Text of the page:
However, the ideal racing line is not always the optimal one. In many cases, it may be of interest to hold the bike back more to enter the curve a little later and be able to start accelerating earlier. In other situations, if the curve is linked to another, we may need to sacrifice opening up on the exit of the curve to stay on the inside and be able to take the second one correctly. Finally, we have the option of attacking the apex of the curve early by holding the bike back as little as possible, allowing us to be more aggressive. Different alternatives that, unfortunately for those expecting an answer telling them when to use one or the other, we can only decide which one to use based on our experience and the specific situation. There is no universal recipe.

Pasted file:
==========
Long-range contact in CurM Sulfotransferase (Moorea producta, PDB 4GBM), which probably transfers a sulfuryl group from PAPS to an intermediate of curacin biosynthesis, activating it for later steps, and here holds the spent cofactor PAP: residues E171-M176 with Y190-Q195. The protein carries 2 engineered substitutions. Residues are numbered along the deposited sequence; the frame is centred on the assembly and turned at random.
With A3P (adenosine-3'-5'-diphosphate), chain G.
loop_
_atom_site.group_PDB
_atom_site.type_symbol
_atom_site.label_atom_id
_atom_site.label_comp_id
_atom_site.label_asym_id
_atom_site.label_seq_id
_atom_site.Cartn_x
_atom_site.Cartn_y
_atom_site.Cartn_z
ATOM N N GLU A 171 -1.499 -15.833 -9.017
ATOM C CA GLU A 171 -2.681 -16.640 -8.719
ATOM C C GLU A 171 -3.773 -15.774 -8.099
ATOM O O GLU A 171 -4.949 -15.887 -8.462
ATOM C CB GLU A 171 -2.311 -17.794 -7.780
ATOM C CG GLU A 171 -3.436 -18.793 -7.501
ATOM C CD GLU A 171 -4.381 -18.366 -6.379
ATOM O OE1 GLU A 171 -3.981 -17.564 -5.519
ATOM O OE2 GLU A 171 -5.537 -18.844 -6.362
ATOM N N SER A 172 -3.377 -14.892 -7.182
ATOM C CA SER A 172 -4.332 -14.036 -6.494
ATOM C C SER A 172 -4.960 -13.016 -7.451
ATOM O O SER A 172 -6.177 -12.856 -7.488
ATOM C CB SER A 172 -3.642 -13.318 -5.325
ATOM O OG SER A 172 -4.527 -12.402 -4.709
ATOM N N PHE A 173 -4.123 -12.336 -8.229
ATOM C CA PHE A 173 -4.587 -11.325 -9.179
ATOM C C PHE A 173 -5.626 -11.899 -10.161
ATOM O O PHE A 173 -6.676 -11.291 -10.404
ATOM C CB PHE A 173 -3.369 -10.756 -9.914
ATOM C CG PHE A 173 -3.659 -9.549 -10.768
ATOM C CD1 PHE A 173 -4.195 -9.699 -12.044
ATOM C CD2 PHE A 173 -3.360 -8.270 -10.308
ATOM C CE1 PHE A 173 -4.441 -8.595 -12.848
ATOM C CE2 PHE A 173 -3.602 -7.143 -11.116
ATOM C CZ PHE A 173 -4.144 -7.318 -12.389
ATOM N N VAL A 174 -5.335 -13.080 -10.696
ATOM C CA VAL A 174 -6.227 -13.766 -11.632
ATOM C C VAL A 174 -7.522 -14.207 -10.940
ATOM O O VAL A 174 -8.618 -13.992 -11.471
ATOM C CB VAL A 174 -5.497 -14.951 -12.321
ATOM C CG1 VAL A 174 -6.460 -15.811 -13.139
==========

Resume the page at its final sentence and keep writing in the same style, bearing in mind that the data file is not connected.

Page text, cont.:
What does not change is the methodology when facing the curve. Open up, brake to the entry, again experience and our skill will tell us how much, release the brakes and lean the bike to head towards the apex that we will look for with our eyes since, instinctively, we steer the bike where we look. Theory dictates that we should release the brake as soon as we start to lean the bike, but as skill improves and we seek to push further, a strong braking is done in a straight line but is maintained during the lean, gradually releasing it as we approach the apex. In this case, it is important to be very aware of the grip of our tires, an excess of braking while leaning, especially on the front wheel, means losing grip and, most likely, ending up on the ground. This is precisely what we see in races when risks are taken to push to the limit and gain tenths in each curve.